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Asylum Seekers: Uganda

Volume 754: debated on Wednesday 18 June 2014


Asked by

To ask Her Majesty’s Government how many people from Uganda claiming asylum on the grounds that their lives are in danger because they are gay or lesbian were (1) allowed, and (2) refused, asylum in the latest year for which figures are available; and what steps are being taken to monitor the status of any individuals returned to Uganda.

My Lords, in 2013, the UK received 226 asylum claims from Ugandans. Of the 191 decisions made in 2013, 84 were granted asylum and 107 were refused. We cannot say without a manual search of the files how many were made on the grounds of sexual orientation, as this information is not currently stored in a way that can be retrieved via IT systems. The Government do not routinely monitor the treatment of individuals removed from the UK, and individuals are returned to their own country only when the Government and courts have established that it is safe to do so.

I thank the Minister for her reply. As she will know, the penalties against same-sex relationships in Uganda are horrendous, carrying the threat of life imprisonment with associated penalties for anybody who in any way supports lesbian, gay or bisexual relationships. Is she aware that, in the four months since those laws were passed, there have been 162 very well documented cases of the persecution of lesbian and gay people, many of them involving physical violence—and that is only the tip of the iceberg? Will she therefore please ensure that everybody involved in the asylum process is fully aware of the increasing gravity of the situation in Uganda, not just from the Government but from the populace?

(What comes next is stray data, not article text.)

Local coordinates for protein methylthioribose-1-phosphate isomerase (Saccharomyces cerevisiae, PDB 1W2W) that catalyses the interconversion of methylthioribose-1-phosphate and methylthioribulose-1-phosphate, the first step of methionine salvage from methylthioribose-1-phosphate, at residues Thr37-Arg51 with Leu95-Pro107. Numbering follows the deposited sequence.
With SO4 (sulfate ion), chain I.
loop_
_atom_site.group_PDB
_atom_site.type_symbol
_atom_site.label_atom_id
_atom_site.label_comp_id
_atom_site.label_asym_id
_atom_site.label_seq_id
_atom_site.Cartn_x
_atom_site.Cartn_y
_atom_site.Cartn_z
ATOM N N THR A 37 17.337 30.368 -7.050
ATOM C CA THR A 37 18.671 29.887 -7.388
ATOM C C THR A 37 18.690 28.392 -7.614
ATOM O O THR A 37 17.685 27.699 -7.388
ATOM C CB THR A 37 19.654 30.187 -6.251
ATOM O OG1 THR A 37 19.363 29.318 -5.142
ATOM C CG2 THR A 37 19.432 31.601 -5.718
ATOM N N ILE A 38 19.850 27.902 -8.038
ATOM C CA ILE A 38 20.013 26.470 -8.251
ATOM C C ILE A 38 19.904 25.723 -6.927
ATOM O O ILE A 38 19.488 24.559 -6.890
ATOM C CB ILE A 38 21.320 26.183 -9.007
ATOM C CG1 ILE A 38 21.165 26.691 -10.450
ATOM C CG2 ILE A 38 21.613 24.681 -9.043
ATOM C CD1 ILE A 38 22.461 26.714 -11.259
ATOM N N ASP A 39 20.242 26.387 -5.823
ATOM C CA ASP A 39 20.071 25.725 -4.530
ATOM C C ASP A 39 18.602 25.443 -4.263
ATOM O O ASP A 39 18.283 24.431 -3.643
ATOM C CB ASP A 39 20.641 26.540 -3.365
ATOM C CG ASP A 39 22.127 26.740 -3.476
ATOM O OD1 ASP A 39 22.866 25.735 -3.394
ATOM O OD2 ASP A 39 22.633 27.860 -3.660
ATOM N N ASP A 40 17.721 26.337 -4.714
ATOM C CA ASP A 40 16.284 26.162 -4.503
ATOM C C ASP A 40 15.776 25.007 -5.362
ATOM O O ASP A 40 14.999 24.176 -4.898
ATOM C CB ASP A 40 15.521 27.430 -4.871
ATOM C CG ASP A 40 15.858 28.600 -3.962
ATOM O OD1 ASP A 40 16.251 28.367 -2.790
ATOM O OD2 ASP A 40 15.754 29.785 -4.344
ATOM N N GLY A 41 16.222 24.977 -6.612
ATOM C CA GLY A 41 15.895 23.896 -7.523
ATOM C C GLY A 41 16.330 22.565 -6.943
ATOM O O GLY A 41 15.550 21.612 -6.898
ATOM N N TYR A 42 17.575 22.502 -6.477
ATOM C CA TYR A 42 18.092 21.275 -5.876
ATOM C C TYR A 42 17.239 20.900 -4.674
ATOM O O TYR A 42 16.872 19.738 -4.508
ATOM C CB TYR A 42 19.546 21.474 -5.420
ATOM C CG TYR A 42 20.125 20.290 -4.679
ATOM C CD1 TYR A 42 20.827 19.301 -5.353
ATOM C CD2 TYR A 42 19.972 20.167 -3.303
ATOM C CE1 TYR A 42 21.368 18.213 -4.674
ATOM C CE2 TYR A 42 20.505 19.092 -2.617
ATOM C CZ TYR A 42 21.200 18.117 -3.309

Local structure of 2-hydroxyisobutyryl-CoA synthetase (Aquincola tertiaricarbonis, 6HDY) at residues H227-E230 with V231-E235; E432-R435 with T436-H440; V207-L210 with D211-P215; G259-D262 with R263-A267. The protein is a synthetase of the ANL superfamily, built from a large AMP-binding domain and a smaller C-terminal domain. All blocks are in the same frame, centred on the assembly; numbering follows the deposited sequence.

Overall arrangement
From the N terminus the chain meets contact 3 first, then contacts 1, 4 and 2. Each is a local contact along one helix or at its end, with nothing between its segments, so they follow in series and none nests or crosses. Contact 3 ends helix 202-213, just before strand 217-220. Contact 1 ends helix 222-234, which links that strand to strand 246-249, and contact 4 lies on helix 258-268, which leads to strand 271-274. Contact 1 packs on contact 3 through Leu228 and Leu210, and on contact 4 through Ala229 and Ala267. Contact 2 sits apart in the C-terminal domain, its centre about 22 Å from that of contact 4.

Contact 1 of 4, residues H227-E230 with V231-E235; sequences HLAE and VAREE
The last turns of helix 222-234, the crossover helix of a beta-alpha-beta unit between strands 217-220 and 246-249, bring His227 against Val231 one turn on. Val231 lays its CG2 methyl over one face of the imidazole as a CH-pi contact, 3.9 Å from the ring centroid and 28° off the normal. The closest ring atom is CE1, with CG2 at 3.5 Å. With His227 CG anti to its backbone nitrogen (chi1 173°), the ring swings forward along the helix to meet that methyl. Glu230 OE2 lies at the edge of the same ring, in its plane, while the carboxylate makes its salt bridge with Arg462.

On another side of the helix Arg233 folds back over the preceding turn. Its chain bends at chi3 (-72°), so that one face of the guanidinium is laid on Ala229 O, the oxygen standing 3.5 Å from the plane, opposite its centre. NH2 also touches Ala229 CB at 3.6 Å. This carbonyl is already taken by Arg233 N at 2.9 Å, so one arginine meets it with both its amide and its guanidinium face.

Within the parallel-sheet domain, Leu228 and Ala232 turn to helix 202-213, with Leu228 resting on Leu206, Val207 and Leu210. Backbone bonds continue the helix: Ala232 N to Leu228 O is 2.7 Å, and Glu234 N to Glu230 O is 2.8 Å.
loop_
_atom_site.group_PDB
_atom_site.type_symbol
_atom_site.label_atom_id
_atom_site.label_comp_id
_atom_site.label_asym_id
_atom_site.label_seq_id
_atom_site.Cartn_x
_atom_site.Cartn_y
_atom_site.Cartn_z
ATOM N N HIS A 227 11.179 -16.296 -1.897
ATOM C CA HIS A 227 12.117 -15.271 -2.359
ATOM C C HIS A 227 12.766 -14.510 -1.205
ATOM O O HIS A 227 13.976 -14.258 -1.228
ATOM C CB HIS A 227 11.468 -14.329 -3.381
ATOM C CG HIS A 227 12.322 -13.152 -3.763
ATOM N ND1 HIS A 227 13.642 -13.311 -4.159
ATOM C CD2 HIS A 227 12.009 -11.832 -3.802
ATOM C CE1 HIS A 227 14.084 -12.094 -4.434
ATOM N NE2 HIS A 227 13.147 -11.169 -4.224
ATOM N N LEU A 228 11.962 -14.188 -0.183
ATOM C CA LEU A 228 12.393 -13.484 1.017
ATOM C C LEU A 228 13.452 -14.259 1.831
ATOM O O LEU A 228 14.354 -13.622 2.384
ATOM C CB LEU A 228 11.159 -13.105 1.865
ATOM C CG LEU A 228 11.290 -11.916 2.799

My Lords, there is heightened awareness from the Government downwards. Given the noble and right reverend Lord’s position as a church man, it is incumbent on all of us in civil society and in politics to make what representations we can to the various organisations and government bodies in that country to stop this sort of practice.

My Lords, the Johns Hopkins refugee law project in Kampala has found that nearly 40% of male refugees in some Ugandan refugee camps have been victims of male rape and now live in constant fear that they will be arrested for engaging in same-sex practices under Ugandan law. In fact, research from the International Strategic Studies Association found that 90% of men in conflict countries have no legal protection in cases of male rape, and 67 countries criminalise men who report rape. So will the Government follow the advice from the refugee law project to strengthen the investigative and humanitarian services dealing with sexual violence and revise the training of immigration services assessing the asylum applications from male rape victims fleeing conflict countries?

My Lords, work is going on to dig down to discover the type of asylum claims that are being made, and we hope to have some information towards the end of the year. However, no one will have failed to notice the conference on ending sexual violence in conflict which took place here last week. We lead the way in many areas of human rights, and the legalisation of gay marriage in this country is certainly a step forward in terms of human rights and equality. I think that we can be leaders in this area.